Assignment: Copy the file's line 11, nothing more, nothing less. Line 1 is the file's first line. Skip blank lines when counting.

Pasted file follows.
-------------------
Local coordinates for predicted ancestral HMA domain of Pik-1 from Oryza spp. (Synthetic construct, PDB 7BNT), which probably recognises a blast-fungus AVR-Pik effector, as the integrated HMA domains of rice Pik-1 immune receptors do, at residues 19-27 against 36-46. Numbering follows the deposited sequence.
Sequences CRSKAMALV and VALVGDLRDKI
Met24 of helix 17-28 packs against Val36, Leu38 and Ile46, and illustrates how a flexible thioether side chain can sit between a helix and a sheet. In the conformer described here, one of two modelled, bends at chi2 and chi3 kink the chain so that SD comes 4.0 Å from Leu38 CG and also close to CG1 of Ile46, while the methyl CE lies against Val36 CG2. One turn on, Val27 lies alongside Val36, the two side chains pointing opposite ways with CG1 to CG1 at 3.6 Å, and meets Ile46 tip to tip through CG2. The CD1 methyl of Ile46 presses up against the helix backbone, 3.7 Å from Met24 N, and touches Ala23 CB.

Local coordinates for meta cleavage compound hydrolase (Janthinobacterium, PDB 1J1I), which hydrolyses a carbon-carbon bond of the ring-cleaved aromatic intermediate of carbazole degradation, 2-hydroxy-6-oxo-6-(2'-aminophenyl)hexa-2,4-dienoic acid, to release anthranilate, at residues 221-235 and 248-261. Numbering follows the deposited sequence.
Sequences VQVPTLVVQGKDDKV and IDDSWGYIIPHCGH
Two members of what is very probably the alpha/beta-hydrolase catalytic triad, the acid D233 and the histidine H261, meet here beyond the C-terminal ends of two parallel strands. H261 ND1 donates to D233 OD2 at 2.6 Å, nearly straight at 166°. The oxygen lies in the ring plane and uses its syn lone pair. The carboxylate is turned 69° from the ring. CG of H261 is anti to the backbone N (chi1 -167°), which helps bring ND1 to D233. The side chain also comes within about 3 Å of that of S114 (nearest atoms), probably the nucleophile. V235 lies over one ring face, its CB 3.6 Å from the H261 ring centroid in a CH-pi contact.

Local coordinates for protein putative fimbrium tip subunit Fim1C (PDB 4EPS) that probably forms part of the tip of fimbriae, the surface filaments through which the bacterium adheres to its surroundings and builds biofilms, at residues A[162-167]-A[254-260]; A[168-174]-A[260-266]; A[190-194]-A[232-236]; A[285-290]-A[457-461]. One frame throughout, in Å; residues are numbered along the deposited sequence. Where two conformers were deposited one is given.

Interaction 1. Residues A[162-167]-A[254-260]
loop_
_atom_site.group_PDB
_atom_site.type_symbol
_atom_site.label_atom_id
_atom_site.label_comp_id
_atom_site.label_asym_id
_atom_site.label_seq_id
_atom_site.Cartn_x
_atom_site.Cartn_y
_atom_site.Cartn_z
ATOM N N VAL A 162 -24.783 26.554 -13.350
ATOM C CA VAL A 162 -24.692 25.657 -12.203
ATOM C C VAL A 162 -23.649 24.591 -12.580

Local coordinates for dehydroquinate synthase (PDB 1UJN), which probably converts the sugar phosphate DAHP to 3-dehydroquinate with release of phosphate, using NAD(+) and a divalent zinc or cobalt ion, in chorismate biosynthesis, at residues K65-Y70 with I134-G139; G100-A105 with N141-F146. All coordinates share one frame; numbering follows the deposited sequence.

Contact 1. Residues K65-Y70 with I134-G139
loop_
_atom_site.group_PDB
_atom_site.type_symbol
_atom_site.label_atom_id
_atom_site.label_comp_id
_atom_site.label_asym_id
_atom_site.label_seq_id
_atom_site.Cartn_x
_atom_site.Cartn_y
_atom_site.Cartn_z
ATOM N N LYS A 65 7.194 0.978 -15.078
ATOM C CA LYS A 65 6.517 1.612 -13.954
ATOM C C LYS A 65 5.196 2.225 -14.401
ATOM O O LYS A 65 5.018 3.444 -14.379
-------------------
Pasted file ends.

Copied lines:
_atom_site.type_symbol